Would most Americans during the Civil War know of the existence of homosexuality?

Sep 2014
869
Texas
#41
Stop with this nonsense. We don't know what the relationship between Hoover and Tolson was. Sure, they were close. However, saying they were definitely homosexual is slander. I suspect it little more than political slander at that.
the Happy Hooker implied she once had a session with both men
 
Sep 2014
869
Texas
#42
I have given it some thought.

I did my military service for 15 months back in 1980thies. I and the other young men, virtually only saw women in the mess hall, and weekends when people went home. I never noticed any increased interest in homosexuality by osmosis in myself or others. On the contrary the environment actually heightened the sexual interest in women to levels far beyond anything I encountered before or since.
there are no straight men in gay fantasy....and there are certain women who also expound this nonsense
 
Sep 2013
824
Chattanooga, TN
#46
William Rufus King was elected vice president in 1852. Many people who knew him suspected he was gay. King was a life-long bachelor who preferred fancy clothes with lots of lace. His voice and other mannerisms had a feminine quality to them. When they were senators together he was also roommates with future President James Buchanon, another life-long bachelor. The roommates aspect is not by itself conclusive. At the time Washington was a small town, and when Congress was in session there was always a housing shortage. Congressmen sharing hotel rooms was a common practice. The fact that both King and Buchanon could be elected to national office suggests that in the 1850s homosexuality may have been slightly more tolerated than in the 1950s.
The fact that both King and Buchanan could be elected to national office does not suggest that in the 1850s homosexuality may have been slightly more tolerated than in the 1950s. Nobody knew/knows that Buchanan was a homosexual.



I suspect that 20th century attitudes towards homosexuals were a result of the Victorian Era and had not always existed. (Yes, technically the 1850s were in the Victorian Era, but I'm not certain when Victorian sexual attitudes arrived in the US - possibly not until after the Civil War.)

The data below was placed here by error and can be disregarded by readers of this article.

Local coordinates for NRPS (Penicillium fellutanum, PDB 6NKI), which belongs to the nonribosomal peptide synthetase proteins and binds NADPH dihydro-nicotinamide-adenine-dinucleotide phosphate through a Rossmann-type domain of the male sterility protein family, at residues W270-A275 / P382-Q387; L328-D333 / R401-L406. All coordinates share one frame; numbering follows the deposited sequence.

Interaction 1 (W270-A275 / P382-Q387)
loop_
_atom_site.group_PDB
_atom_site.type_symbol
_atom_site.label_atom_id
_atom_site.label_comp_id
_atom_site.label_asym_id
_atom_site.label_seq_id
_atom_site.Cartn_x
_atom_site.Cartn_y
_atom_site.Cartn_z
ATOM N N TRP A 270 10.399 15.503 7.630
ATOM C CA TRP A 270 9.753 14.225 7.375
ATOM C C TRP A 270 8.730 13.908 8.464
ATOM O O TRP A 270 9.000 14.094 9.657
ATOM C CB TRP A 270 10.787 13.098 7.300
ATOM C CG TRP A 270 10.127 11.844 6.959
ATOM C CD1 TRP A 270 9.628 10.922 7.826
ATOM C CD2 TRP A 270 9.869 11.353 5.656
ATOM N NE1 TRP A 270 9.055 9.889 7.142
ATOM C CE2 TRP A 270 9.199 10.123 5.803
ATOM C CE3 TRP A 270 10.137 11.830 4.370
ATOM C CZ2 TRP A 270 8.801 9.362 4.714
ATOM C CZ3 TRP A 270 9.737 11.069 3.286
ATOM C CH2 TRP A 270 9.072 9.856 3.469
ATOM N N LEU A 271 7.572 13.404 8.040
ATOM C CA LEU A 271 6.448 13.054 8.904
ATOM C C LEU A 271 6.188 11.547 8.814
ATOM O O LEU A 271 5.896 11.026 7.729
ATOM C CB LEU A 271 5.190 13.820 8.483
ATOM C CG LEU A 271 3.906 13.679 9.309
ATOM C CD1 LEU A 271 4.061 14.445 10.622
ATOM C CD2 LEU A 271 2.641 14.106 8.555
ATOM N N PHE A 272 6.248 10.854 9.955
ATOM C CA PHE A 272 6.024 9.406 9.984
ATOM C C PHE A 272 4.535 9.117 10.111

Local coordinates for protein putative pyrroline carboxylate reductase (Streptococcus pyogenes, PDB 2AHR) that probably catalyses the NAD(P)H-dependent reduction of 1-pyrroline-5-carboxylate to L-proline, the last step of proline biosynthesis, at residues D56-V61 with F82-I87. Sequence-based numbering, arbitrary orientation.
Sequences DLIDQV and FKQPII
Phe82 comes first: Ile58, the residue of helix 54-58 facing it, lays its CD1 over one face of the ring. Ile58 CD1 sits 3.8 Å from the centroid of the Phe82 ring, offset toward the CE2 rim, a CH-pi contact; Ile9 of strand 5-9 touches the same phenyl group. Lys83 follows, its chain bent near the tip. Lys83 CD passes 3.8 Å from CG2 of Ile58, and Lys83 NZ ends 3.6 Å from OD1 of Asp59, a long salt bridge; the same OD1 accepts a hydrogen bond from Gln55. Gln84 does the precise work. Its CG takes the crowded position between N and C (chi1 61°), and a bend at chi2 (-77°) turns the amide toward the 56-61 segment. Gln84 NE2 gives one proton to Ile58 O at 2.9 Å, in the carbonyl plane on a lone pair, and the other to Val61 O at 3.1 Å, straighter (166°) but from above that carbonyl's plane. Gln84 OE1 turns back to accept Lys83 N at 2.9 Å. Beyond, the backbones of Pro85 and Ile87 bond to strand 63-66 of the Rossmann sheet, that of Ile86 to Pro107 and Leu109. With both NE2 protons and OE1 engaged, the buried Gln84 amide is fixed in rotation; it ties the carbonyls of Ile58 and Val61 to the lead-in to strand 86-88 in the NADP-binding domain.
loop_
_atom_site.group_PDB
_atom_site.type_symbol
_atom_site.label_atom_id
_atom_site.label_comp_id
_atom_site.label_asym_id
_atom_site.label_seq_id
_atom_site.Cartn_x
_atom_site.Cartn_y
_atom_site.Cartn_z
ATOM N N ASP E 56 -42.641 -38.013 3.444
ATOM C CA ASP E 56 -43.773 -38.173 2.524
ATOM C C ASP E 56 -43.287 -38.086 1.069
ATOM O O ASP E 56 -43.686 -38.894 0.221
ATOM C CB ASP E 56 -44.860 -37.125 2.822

What do other people here think about this?
 

antocya

Ad Honorem
May 2012
5,755
Iraq
#47
Mae West wrote and staged a play called The Drag back in the 20s which featured men in drag and discussed homosexuality. Apparently the term drag queen was used even then.

I don’t know how it was in the 19th century. I would guess this gay subculture didn’t just appear out of nothing at the start of the 20th century but it’s likely a lot of people were not aware of it, I’m still just guessing here really.

As for personal anecdotes, my mother said her grandparents were fans of Liberace and watched him on TV. She said they had no idea he was gay and would have been offended if people suggested it.

I would also guess a lot of people knew homosexuality existed but were naive about things associated with it.

The references to homosexuality in the Bible, people could have read it and just seen it as one of those strange religious prohibitions in the Hebrew Scriptures that’s not relevant to modern life.

There’s also people who may have even had gay experiences but not associated that with an orientation, I suspect a lot of homosexuality in history was like that.

I was born in the early 80s and I don’t remember how I learned about homosexuality first, I just knew it existed and it was called gay as far back as I can remember. And I didn’t grow up in an especially progressive place.
 
Sep 2014
869
Texas
#48
For countless centuries people thought humanity chose what it was. Today a lot of folks think all Greeks were gay, and we know of the jokes about the British Navy and stories about pirates. People who got out....knew that there were men who loved men....but they thought it was a choice. I mean Walt Whitman was probably gay And Oscar Wilde. And it went the other way too...there were folks who thought men were just mean for loving women. So yeah people who got out of their small rural towns knew there were gay men out there, but until recently they thought it was a choice.

Looking at the post above me reminded me of something I read about cowboys....all cowboys dallied with other cowboys but the VD epidemic was caused by the rarely seen women. There were no women on the open range, but they were the cause of VD.
 

Maribat

Ad Honorem
Mar 2012
5,033
#50
Maybe there was a mentality similar to Russians today and homosexuals were (generally falsely) equated with pederasts. :(
A man comes to a doctor. I think I am gay, says he.
Are you an actor? - No.
Are you a popular singer? - No.
Are you in show business? A model? - No.
Well, then you may take it easy, you are not gay, you are just a pederast.
:)